Munchkin: Rick and Morty published by The Op was kindly sent to us to review, this title adds a great new flavor to a classic game. Often times we find a new version of a game we know and love only to be disappointed that it’s the same game with a new art style. The jokes, actions, and plot lines are specific to the Rick and Morty universe that it creates not just a reskin but a well integrated theme. This review will assume that you have played regular Munchkin. In case you haven’t played it, Munchkin is a game where you draw cards, fight monsters, equip weapons and armor and try to sabotage your friends. There are races, weapons, classes, armor and a few other cards that give you bonuses or power ups. Classes and races give you advantages and disadvantages, weapons will increase your chances of winning and armor will decrease your chances of death. You can choose to help out your friends in exchange for some loot or you can sabotage their chances of winning.
The rules to Rick and Morty are basically the same as classic Munchkin with the introduction of Parasites. In the Rick and Morty universe, there are creatures called memory parasites; they latch on to memories and implant perfect and altered memories of new characters to reproduce. Thus they conquer worlds by replacing memories and growing in number. The Op decided to use this mechanic by having certain cards have a parasite icon, which forces players to roll higher than a 3. If they roll higher than a 3 (i.e. 4, 5, or 6) they continue their turn as normal. However, if they are unlucky and roll lower than a 3, they must find the top most discarded parasite card and add it to their fight. This continues until there are either no more parasite cards in the discard pile OR they roll greater than a 4. So a small battle with a low level monster can quickly escalate to a sizeable threat. This is a great addition to the theme, however frustrating it can be.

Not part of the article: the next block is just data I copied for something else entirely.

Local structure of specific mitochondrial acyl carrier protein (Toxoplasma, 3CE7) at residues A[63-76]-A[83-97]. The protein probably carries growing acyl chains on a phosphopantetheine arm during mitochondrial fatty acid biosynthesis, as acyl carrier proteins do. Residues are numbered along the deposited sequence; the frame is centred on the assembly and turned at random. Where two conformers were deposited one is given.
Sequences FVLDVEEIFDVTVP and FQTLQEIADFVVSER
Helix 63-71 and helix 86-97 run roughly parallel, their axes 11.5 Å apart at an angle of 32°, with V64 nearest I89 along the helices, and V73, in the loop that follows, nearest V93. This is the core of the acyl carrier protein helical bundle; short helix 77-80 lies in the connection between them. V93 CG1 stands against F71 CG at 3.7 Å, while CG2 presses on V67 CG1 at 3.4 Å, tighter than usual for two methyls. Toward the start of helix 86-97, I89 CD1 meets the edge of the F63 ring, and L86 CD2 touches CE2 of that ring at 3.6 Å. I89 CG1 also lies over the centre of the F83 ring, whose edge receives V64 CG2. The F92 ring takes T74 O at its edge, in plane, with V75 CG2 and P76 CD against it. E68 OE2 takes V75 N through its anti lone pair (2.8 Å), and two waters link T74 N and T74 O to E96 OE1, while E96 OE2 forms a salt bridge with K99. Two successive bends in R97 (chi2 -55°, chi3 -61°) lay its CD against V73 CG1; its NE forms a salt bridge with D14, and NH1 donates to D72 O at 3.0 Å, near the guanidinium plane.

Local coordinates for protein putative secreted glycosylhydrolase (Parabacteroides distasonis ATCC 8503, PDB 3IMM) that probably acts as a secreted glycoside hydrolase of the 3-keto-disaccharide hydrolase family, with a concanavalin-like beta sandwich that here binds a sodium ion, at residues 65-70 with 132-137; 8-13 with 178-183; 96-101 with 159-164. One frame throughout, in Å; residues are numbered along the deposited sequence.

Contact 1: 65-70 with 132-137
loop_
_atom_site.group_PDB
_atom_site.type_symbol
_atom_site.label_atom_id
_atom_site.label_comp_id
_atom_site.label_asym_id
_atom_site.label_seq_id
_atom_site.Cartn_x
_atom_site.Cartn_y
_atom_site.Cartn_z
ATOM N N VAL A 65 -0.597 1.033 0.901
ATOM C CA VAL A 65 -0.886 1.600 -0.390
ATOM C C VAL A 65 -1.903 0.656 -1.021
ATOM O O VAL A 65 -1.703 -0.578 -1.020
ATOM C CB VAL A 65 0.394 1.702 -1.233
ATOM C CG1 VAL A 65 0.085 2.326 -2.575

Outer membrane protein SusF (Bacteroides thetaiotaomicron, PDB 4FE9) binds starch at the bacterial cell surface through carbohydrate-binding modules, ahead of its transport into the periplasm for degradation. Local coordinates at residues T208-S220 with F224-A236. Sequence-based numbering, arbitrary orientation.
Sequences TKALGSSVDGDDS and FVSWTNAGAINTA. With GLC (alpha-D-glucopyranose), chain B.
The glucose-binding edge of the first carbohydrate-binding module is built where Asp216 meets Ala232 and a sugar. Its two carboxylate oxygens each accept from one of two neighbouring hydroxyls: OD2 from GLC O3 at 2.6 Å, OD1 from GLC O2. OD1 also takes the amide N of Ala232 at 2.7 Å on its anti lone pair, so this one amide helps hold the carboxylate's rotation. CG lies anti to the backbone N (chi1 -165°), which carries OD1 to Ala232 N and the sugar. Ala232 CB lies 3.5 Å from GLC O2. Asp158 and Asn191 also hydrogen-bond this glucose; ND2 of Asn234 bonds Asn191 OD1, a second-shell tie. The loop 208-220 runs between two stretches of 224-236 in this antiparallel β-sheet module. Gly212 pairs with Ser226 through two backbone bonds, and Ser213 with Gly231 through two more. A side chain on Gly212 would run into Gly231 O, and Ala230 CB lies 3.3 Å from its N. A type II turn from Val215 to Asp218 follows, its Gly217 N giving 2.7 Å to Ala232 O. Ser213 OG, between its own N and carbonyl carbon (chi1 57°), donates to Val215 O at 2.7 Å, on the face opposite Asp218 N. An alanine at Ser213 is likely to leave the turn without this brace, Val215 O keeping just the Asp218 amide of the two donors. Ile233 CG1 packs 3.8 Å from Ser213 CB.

Another interesting thing to note is the game has many cards that are dependent upon items in the room. There is a card that increases stats for playing on a wooden surface and another if there is a dog in the room (a reference to Snuffles or Snowball as he prefers to be called). There is also another reference in the Unity card. Unity is a hivemind character and as such allows you to have an unlimited amount of allies, but should an ally fall, all your allies fall. This is a great card to have in your hand but a daunting hand to play against. Even though this particular card is extremely powerful, it creates a good opportunity for other players to team up and sabotage the player with many allies and is a well balanced addition to the game.